I recently worked on a small RWD site which was intended as a replacement for a multi-megabyte monstrosity. The original site had reached almost 3.5Mb in size, crashed certain browsers and was unusable on mobiles. I squeezed every byte out of the new site…
- minimal, clean HTML5 was adopted
- the only shim added was for HTML5 on oldIEs
- the trend for clean, flat, square design reduced the quantity of CSS code and graphics
- CSS3 effects and a small set of webfonts replaced many images
The result: a home page total of less than 300Kb and all other pages were less than 90Kb — that included all images and no code compression or minification. The site loaded quickly on all devices irrespective of connectivity.
The client loved it … but there was one thing missing: social network sharing buttons. I was indulged with several monologues from media marketing managers to the importance of these key elements on the modern web.
The Social Swindle
Social media gurus neglect to mention that very few pages go viral. For every internet phenomenon, there are billions of people and companies who have never achieved cult status. Adding social buttons to all pages seems a good idea, but no one is going to ‘Like’ your company’s ethical statement or ‘Share’ photographs of the CEO.
“Ahh”, claim the media masters, “but what’s the harm in making it easy to share content?”. I’ll give you a few reasons…
Search for “Facebook like button” and you’ll soon find their useful Get the code tool. Fill in the details, copy ten lines of script, paste it into your page and it’s job done.
While it may look like a few insignificant lines, it’s loading various resources in the background. That tiny Facebook ‘Like’ button requires an excessive 270Kb of compressed code and several HTTP requests. Why? And let’s not forget the other popular social networks…
|Facebook ‘Like’ button:||270Kb|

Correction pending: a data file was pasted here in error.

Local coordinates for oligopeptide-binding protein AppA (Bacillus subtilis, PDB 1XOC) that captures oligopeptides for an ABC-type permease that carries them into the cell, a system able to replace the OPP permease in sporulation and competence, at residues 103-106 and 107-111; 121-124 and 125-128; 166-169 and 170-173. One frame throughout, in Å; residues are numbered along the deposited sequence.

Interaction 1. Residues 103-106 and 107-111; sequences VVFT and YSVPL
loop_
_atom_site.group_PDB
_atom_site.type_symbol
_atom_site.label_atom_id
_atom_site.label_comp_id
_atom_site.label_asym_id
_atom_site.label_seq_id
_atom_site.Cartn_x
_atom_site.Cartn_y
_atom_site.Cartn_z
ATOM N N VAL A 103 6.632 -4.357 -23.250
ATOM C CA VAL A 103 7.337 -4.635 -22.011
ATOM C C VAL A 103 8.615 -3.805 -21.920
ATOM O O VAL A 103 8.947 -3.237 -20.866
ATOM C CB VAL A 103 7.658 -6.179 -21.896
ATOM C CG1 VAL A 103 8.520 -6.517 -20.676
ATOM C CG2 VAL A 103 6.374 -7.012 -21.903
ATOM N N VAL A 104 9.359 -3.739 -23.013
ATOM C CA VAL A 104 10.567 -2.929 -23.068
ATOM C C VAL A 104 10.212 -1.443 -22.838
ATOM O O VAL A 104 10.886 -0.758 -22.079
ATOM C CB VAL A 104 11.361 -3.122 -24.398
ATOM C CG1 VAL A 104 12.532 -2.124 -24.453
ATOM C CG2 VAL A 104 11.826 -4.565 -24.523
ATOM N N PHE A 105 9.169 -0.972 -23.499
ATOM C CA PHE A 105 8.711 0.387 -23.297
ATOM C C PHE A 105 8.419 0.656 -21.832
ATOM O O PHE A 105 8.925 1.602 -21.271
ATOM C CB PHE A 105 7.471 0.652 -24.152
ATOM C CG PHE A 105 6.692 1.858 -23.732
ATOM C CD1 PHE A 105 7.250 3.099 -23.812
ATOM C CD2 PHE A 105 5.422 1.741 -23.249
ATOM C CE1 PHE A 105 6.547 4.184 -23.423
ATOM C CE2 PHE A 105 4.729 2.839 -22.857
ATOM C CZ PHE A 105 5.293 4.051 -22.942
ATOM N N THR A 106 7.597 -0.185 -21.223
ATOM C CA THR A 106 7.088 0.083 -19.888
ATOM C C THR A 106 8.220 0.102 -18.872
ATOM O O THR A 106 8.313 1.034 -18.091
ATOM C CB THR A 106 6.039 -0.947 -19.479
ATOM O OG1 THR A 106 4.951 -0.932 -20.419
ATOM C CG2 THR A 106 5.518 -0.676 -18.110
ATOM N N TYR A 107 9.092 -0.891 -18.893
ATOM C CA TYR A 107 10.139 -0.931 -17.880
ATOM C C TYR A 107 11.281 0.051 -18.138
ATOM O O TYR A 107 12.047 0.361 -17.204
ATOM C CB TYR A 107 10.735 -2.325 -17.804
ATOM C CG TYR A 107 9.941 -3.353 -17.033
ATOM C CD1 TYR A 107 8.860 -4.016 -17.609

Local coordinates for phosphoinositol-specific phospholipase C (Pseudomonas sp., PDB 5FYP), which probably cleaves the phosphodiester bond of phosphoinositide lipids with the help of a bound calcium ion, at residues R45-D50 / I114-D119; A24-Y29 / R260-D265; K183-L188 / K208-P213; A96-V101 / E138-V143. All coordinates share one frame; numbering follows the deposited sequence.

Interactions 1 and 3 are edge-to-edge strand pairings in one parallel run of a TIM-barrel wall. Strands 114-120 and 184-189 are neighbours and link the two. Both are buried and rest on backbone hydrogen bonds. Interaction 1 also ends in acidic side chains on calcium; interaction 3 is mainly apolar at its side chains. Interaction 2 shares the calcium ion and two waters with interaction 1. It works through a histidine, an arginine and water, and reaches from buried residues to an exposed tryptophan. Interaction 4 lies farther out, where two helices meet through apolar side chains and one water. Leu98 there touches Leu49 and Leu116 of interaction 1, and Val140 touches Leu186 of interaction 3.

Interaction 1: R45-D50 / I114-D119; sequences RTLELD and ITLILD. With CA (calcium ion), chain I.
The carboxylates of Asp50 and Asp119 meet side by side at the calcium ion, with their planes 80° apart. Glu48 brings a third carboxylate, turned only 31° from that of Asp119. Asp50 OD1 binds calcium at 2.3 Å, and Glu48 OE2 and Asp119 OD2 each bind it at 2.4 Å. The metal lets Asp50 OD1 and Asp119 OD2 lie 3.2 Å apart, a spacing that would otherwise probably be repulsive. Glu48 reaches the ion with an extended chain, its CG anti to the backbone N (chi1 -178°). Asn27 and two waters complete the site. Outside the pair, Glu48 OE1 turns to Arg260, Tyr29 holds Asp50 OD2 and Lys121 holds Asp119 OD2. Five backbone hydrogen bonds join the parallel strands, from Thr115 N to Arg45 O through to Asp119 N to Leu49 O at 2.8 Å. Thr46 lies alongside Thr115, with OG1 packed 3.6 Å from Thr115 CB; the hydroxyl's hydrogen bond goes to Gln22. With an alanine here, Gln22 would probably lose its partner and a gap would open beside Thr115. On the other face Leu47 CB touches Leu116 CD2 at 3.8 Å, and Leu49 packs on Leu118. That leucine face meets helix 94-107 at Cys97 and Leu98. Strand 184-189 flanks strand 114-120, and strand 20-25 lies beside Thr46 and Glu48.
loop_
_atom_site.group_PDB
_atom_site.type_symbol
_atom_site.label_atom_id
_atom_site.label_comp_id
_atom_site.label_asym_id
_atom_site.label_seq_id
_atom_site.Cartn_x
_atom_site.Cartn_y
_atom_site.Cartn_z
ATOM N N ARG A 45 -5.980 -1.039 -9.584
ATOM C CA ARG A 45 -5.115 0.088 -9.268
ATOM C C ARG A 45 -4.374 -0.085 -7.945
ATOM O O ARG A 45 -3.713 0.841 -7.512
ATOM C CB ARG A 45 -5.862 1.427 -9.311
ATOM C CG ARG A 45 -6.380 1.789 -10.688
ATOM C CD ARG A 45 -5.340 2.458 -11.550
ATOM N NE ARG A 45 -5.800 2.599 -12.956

|Google+ Share button:||135Kb|
|Twitter Share button:||95Kb|
|LinkedIn Share button:||80Kb|
Want all four? That’ll be 580Kb, please — or more than 10 seconds on a good mobile connection. Those tiny buttons were almost seven times larger than the pages I required them on.
Admittedly, some of the scripts will be cached in the browser because the user has visited another site using similar buttons. But that doesn’t equate to zero cost; the scripts must still be parsed and executed by the browser before it can download or render other content. Facebook even suggests adding their code immediately after the opening
body tag — before any of your content is shown.
Who’s going to ‘Like’ a page which has become less responsive?
Several of the social buttons fail if they’re not added to a publicly-available web page. In other words, they won’t appear when you’re testing a site on your local PC or intranet. To ensure the buttons don’t break your layout, you must upload the pages to a live server — probably your real website. Do you put other code live before it’s tested?
While none of the social networks would engage in such activity, do you:
- understand what all this bloated code is doing across all social networks?
- trust that all social networks have protocols to prevent indirect or deliberate attacks from internal employees and external crackers?
- test all code on all devices when it changes?
You Can Have Social Cake and Eat it!
Social networks only survive if they’re being used. They provide simple-to-use share buttons in order to become a more valuable resource and entice people to join. Your site may enjoy parasitic benefits, but don’t forget it’s the networks which have most to gain.
Fortunately, it’s possible to implement sharing buttons without the ludicrous bandwidth or security overheads. The techniques aren’t always well publicized, but I’ll illustrate how to do it my next SitePoint article…
Craig is a freelance UK web consultant who built his first page for IE2.0 in 1995. Since that time he's been advocating standards, accessibility, and best-practice HTML5 techniques. He's created enterprise specifications, websites and online applications for companies and organisations including the UK Parliament, the European Parliament, the Department of Energy & Climate Change, Microsoft, and more. He's written more than 1,000 articles for SitePoint and you can find him @craigbuckler.